“Football in the UK” is a series of articles for Profootballhof.com looking at the growth of professional football in the UK, British NFL journalist and Sky Sports television presenter Neil Reynolds examines the league’s history overseas, recalls some of the great games played in England’s capital city and assesses the chances of a British NFL franchise in the future. The series will run each Wednesday on the Pro Football Hall of Fame’s website through Week 8 when the New England Patriots and St. Louis Rams play in London.
In his second article, Reynolds examines the American Bowl preseason series that ran from 1986 until 1993, further bolstering British support for the NFL and paving the way for pro football to be taken to more international sites.
Part 1 – 1986 American Bowl
– Chicago Bears, 17, Dallas Cowboys 6
– L.A. Rams 28, Denver Broncos 27
– 27, 21
– Philadelphia Eagles 17, Cleveland Browns13
– New Orleans Saints 17, L.A. Raiders 10
– Buffalo Bills 17, Philadelphia Eagles 13
– 17, Washington Redskins 15
– Dallas Cowboys 13, Detroit Lions 13 (OT)
The Raiders could only muster 10 points behind the passing of Jay Schroeder in 1990 but their strong-armed signal-caller still has fond memories of his overseas trip.
“The whole experience was great,” Schroeder stressed. “There was a lot for me to see and do because it was my first time in London. And the fans were great. This was one of the first few games over there and they cheered the entire game.
“I don’t have too many memories of the game itself. I was coming off knee surgery and I think I only played in one or two series.”
Eventually, such fleeting appearances from starters would become a problem. As British fans became more and more knowledgeable, they began to see that early exhibition games were not the real deal.
By 1993, the American Bowl series had run its course in London as the Cowboys and Lions played out an uninspiring tie in front of a much-lower crowd of around 45,000.
The novelty had well and truly worn off. Fans in the United Kingdom had grown frustrated at seeing the star players for only a series or two – they had grown too sophisticated for their own good. Meaningless preseason games were now being viewed as exactly that – meaningless.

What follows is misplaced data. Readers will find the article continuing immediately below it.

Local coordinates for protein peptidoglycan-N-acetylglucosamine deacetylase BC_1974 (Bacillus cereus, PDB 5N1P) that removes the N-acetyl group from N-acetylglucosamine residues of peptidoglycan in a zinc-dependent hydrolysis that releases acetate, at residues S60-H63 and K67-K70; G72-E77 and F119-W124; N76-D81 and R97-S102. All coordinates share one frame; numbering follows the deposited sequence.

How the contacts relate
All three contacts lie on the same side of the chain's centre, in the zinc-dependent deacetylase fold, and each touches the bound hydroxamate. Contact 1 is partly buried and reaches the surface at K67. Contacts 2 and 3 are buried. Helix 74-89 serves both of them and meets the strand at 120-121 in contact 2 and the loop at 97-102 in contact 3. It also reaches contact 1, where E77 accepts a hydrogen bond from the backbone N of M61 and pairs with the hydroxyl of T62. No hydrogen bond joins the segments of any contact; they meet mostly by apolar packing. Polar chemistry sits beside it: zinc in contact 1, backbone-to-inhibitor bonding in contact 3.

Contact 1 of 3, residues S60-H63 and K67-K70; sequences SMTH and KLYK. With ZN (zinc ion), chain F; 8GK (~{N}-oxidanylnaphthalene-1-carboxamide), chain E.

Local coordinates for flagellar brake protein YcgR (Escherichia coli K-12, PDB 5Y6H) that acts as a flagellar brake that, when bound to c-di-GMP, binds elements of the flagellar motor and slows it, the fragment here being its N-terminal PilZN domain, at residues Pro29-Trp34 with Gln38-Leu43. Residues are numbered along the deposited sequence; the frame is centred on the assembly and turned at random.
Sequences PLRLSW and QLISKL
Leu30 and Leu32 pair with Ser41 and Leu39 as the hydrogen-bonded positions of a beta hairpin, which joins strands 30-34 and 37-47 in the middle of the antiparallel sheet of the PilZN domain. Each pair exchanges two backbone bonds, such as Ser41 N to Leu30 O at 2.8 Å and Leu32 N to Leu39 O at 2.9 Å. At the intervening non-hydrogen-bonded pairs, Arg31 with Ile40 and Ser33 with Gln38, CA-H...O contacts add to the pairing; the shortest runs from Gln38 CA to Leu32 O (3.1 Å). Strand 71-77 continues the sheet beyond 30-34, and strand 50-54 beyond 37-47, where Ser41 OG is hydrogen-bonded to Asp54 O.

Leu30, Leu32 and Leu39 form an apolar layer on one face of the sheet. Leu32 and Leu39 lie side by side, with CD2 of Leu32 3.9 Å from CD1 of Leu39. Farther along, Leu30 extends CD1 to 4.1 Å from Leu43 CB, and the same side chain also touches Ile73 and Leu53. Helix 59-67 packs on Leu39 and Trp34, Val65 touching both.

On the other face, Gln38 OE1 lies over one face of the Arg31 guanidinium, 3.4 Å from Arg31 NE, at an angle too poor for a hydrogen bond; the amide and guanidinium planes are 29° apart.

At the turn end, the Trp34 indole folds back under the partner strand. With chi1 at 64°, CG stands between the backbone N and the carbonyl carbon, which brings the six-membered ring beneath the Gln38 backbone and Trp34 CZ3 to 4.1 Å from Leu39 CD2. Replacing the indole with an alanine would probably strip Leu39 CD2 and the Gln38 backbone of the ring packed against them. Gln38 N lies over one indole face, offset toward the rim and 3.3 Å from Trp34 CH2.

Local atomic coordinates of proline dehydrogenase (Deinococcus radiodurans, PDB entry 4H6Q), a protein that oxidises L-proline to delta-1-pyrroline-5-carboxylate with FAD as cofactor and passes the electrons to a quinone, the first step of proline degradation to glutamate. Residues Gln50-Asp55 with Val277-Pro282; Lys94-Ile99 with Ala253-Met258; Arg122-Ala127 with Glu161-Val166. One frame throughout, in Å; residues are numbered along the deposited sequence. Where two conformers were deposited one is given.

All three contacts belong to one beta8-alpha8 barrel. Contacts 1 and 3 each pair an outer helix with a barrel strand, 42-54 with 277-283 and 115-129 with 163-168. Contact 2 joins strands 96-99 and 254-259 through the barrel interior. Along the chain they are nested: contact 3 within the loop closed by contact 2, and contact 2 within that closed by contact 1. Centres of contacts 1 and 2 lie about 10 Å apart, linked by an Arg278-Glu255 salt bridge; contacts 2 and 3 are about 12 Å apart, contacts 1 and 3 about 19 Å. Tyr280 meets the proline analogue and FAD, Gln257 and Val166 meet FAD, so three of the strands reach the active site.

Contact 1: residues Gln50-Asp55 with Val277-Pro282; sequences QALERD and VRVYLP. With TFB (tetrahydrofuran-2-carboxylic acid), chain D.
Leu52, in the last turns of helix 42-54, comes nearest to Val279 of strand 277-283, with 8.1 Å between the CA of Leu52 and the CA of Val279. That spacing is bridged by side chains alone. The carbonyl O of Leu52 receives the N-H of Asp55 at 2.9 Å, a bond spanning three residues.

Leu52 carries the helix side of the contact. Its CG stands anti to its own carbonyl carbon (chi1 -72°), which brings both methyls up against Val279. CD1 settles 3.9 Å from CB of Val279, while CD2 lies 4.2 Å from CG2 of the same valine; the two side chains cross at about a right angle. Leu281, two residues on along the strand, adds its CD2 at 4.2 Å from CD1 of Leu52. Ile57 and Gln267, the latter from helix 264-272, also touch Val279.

But they did serve a purpose and showed there was a real hunger for the real thing in the UK.
That would come in the form of NFL Europe in 1995 but the NFL was not to return to British shores in live game format until 2007, when the Dolphins took on the New York Giants in the first regular season game outside of North America.
Of course, back in the late 1980s, not even the most ambitious British NFL fan could have imagined regular season games becoming a permanent fixture in later years.
“At the time, I didn’t really think those American Bowls would lead to regular season games in the U.K.,” Schroeder admitted. “But the NFL has done a great job in global marketing. It’s exciting to see games played regularly in London now. I am amazed at the international growth of the NFL.”
Elway added, “There is a big difference between the regular season and preseason in terms of intensity. I think the fans really enjoy those regular season games at Wembley Stadium now.”
As a footnote, the American Bowl games in London did not purely impact on the United Kingdom – the success of the British contests saw the NFL expand the series to take in preseason games in a host of cities across Europe, Canada, Mexico, Japan and even Australia.
The NFL was truly becoming a global power as fans from Barcelona to Berlin, Stockholm to Sydney began to experience the phenomenon that grips Americans each and every Sunday.
And it all started on some very rainy but very entertaining nights in London at the old and somewhat crumbling Wembley Stadium.
Neil Reynolds has covered the NFL as a journalist and broadcaster since 1991. He is currently serving as co-presenter of NFL coverage in the United Kingdom on Sky Sports and also has experience presenting BBC Radio’s NFL coverage in 2009 and 2010. The author of “Pain Gang: Pro Football’s 50 Toughest Players,” Reynolds has worked for British football magazines First Down and Gridiron and has also written for American publications and websites such as NFL.com, the Green Bay Press-Gazette, the Atlanta Journal-Constitution and the Pittsburgh Post-Press Gazette. He currently writes for nfluk.com, SkySports.com and Sky.com and has interviewed some of the biggest names in football, including , , , , Ray Lewis and Tom Brady.